Ringo Starr celebrated his 70th birthday in style with a star-studded concert at Radio City Music Hall in New York City Wednesday night.
Former Beatles drummer Ringo Starr celebrated his 70th birthday Wednesday with a star-studded concert at Radio City Music Hall in New York City.
The guest of honor, along with his All-Starr Band, treated the audience to everything from early Beatles hits (“What Goes On,” “Boys” and “Act Naturally”) to Ringo’s solo releases (“It Don’t Come Easy” and “Photograph”) to other rock classics (“Hang On Sloopy” and “What I Like About You”). Later, guests such as Yoko Ono, Steven Van Zandt and Joe Walsh joined the group to sing “With A Little Help From My Friends,” Ringo’s memorable vocal contribution on Sgt. Pepper’s Lonely Hearts Club Band.
The evening was capped off by a special appearance from Paul McCartney, whose bass playing paired with Ringo’s drumming to form the rhythm section of The Beatles. McCartney led the musicians onstage (including Ringo on drums) in a spirited rendition of “Birthday,” taken from the band’s 1968 self-titled release more commonly known as the White Album.
Former Beatles drummer Ringo Starr was honored when his own star was added to the Hollywood Walk of Fame, which celebrated its 50th anniversary during Monday’s ceremony.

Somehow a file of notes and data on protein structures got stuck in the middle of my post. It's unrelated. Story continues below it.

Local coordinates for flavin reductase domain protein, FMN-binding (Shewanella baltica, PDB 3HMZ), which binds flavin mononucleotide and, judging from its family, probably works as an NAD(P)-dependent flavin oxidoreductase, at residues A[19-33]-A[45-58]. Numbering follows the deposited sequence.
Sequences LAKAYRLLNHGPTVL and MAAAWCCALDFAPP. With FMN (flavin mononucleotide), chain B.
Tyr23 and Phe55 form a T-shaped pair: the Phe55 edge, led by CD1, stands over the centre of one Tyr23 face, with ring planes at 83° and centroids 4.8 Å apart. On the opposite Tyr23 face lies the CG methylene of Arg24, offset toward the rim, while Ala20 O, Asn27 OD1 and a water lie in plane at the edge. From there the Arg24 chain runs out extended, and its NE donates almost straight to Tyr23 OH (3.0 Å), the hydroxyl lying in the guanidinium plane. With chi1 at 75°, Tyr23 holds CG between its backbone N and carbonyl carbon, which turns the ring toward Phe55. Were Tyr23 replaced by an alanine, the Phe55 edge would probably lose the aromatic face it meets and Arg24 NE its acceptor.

Starr joins former bandmates John Lennon and George Harrison as ex-Beatles to have their name added to the Walk of Fame, and the group itself was given a star in 1998.
Legendary rock group The Who is reported to be the headliner at this season’s Super Bowl halftime show in Miami on Feb. 7.
Original band members Roger Daltrey and Pete Townshend will be joined (as they have been in recent years) by bassist Pino Palladino, keyboardist John “Rabbit” Bundrick and drummer Zak Starkey, son of legendary Beatles stickman Ringo Starr.
After dismantling as a group in 1982, The Who did not have an original album release until Endless Wire in 2006. Since then, the band has played a handful of tours across the globe, and Townshend has said he is currently working on a new musical titled Floss.
The final album put together by The Beatles, Abbey Road was released in the United States on Wednesday, Oct. 1, 1969, and is No. 8 on VH1’s Top 100 All Time Albums.
From John’s repeated “Shoot me…” at the beginning of “Come Together” to George’s melodic “Here Comes The Sun,” from Ringo’s aquatic “Octopus’s Garden” to Paul’s succession of rockers on side two, Abbey Road shows a band on the fringe of breakup while highlighting The Beatles’ musical talents as individuals (much like the White Album did).
Though it was released about seven months before Let It Be, this was the last album the group ever recorded, and Abbey Road comes to a close with the most fitting of sendoffs from Paul: “And in the end…the love you take…is equal to the love…you make.”